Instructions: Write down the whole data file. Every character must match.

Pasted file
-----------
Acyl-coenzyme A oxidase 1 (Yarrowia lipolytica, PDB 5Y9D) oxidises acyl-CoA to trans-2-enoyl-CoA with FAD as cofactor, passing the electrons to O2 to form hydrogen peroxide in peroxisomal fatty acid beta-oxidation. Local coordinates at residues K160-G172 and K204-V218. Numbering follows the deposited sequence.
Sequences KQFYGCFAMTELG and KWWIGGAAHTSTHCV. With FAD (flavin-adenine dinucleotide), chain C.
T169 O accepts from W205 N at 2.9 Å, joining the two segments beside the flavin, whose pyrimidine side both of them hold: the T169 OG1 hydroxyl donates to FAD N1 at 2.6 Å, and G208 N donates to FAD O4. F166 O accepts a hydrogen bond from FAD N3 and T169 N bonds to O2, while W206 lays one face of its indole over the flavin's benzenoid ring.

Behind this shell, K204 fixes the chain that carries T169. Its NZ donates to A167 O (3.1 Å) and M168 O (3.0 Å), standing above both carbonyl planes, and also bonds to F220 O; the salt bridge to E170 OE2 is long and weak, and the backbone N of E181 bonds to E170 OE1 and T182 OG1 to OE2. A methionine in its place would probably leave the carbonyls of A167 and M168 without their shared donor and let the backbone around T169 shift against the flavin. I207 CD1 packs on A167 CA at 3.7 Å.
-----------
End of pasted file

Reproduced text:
Acyl-coenzyme A oxidase 1 (Yarrowia lipolytica, PDB 5Y9D) oxidises acyl-CoA to trans-2-enoyl-CoA with FAD as cofactor, passing the electrons to O2 to form hydrogen peroxide in peroxisomal fatty acid beta-oxidation. Local coordinates at residues K160-G172 and K204-V218. Numbering follows the deposited sequence.
Sequences KQFYGCFAMTELG and KWWIGGAAHTSTHCV. With FAD (flavin-adenine dinucleotide), chain C.
T169 O accepts from W205 N at 2.9 Å, joining the two segments beside the flavin, whose pyrimidine side both of them hold: the T169 OG1 hydroxyl donates to FAD N1 at 2.6 Å, and G208 N donates to FAD O4. F166 O accepts a hydrogen bond from FAD N3 and T169 N bonds to O2, while W206 lays one face of its indole over the flavin's benzenoid ring.

Behind this shell, K204 fixes the chain that carries T169. Its NZ donates to A167 O (3.1 Å) and M168 O (3.0 Å), standing above both carbonyl planes, and also bonds to F220 O; the salt bridge to E170 OE2 is long and weak, and the backbone N of E181 bonds to E170 OE1 and T182 OG1 to OE2. A methionine in its place would probably leave the carbonyls of A167 and M168 without their shared donor and let the backbone around T169 shift against the flavin. I207 CD1 packs on A167 CA at 3.7 Å.